“It happened quickly and the response was way quicker than people acknowledge,” he said. “There were thousands of people out there well before 9:27pm when we did actually announce the declaration which the lead Fire and Emergency gentleman has just confirmed was at the right time for what they wanted.”

From here, he started talking about the lessons that would be learned from the crisis, including the perhaps ‘too soon’ assertion that some of the flooded houses shouldn’t have been built where they were.

Ron Devlin, Fire and Emergency New Zealand regional manager for Auckland, backed Brown up, saying the declaration went through in a timely manner once requested.

But whether the gears of office turned fast enough is one question – whether Brown showed political leadership another.

“I followed the leadership of the professionals who do this regularly,” he said.

But the questions continued – why did he say nothing to the public?

Prime Minister Chris Hipkins, just 48 hours into the new job, said it was a fair question but wanted it explored once the immediate urgency of the disaster was passed.

“I accept that people will have questions, they’ll have observations. In the fullness of time there will be an appropriate time to go through those things. At the moment I want the people on my right to be focused on the response,” he said.

“Undoubtedly, when this is reviewed there will be lessons to be learned from the experience.”

But reporters passed on anecdotal reports of people feeling abandoned and Brown was very quick to deny the legitimacy of that feeling.

“They were not [abandoned]. What we were doing was ensuring they were not actually abandoned.”

But they felt abandoned.

That was about the closest Brown came to visible anger.

Thousands of people feeling let down by their institutions up against a leader who feels misunderstood, and like people want him to rush out into the streets with buckets: it’s not a match-up that will please anybody in the long run.

Perhaps somebody whispered that in Brown’s ear, for the next time he appeared in front of the camera he carried a fresh attitude.

On Tuesday he acknowledged climate change’s role in the disaster – an absence of which had garnered criticism days before.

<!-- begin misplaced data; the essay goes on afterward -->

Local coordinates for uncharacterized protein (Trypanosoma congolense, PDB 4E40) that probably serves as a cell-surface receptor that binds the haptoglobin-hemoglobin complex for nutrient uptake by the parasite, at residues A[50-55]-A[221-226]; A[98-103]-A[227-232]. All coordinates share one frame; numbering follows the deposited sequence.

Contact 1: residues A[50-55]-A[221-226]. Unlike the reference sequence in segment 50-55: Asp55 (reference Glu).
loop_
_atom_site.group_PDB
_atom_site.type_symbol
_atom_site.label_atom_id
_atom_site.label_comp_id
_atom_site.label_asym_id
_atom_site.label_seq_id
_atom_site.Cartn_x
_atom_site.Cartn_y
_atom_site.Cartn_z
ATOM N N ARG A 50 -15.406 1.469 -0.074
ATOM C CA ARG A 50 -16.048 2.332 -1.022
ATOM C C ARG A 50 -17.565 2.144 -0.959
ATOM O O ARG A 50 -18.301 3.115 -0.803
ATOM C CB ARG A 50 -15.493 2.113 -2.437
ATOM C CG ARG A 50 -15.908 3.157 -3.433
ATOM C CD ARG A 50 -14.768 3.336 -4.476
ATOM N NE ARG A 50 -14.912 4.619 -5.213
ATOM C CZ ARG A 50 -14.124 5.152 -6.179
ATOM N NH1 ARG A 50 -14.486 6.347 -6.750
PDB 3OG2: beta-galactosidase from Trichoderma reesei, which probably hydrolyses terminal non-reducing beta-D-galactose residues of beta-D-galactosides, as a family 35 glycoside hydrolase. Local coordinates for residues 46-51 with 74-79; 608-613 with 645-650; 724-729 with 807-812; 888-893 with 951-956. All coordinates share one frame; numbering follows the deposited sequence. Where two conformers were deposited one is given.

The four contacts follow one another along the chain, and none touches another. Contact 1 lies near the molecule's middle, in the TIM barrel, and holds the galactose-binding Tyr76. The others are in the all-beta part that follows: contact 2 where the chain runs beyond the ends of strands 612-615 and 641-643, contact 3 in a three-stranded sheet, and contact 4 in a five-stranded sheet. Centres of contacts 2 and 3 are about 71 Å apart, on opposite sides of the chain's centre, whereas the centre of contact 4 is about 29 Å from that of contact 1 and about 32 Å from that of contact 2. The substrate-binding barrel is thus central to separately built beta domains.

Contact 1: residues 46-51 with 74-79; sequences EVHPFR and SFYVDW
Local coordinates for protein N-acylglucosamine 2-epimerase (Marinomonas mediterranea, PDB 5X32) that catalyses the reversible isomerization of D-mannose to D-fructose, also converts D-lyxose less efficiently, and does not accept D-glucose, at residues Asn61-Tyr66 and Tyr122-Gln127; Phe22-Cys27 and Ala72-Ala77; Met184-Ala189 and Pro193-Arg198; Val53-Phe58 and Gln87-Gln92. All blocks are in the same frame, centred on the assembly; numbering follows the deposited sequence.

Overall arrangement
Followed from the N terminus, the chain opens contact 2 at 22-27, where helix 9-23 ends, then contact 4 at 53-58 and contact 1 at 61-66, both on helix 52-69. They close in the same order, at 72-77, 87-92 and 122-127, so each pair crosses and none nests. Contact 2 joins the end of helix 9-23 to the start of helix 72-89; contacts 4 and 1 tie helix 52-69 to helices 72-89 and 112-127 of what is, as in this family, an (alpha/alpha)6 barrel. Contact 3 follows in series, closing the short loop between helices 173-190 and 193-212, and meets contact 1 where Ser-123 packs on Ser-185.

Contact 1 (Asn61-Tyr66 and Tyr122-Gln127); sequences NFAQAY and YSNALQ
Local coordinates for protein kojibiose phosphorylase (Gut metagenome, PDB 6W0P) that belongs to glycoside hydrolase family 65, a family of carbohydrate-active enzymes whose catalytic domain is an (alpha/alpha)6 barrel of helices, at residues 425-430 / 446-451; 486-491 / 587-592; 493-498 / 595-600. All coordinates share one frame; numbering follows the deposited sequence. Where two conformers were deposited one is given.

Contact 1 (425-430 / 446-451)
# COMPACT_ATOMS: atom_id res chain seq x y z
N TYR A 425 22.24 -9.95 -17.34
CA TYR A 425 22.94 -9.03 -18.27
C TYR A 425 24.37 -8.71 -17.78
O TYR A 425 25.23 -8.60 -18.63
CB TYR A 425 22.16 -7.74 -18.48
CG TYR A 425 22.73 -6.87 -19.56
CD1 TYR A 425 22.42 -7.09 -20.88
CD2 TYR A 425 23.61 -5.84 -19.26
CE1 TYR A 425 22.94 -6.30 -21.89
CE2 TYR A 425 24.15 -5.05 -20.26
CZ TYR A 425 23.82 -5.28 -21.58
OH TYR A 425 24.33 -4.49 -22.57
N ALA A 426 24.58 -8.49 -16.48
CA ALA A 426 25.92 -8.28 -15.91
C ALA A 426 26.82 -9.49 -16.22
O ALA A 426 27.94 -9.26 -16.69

He began to acknowledge on the same day that things could have gone quicker on Friday night. However, his apology was couched in justifications, as he said he had just been following the instructions and maybe it was those instructions that could be improved.

“I don’t think I personally did any wrong, but I actually followed the instructions closely and it may well have been that one of the things we’re going to review is whether or not all of those instructions were as clear as they might have been as well.” 

But while calls for resignation were flying back and forth on social media, Brown had little to say to them.

“I’m certainly not going to resign,” he said. “I was elected to fix Auckland and this is a giant fix-up.”

Later in the week he referenced the 180,000 plus Aucklanders who had voted for him, saying he had the political will to continue, after a tennis-playing buddy outed him for calling the media “drongoes”.

That was another thing Brown couldn’t quite bring himself to apologise for. Following the gaffe, he said he was sorry that he’d said it in a place where it could get to media, but didn’t go so far as to actually take back the words.

The exact same thing happened when he called New Zealand Herald journalist Simon Wilson a prick in the weeks leading up to the election.

He was clearly aware of the headache it was going to cause for him if his words were published, coming back to the Herald with a text that is certainly sorry in its own way: “Please don’t”.

So to hear the words “I dropped the ball” coming out of Brown’s mouth after the past week of press conferences and media run-ins could represent something of an about-face. 

It’s the most central he’s cast himself in the retelling of what many agree was a bit of a shambles.

Whether the apology is translated into action and a closer habit of communication with the public remains to be seen, but if anybody has the patience to give Auckland’s Mayor the benefit of the doubt, he might have learned his lesson:

“There’ll be regular updates like this from now on. From me.”

Matthew Scott covers immigration, urban development and Auckland issues.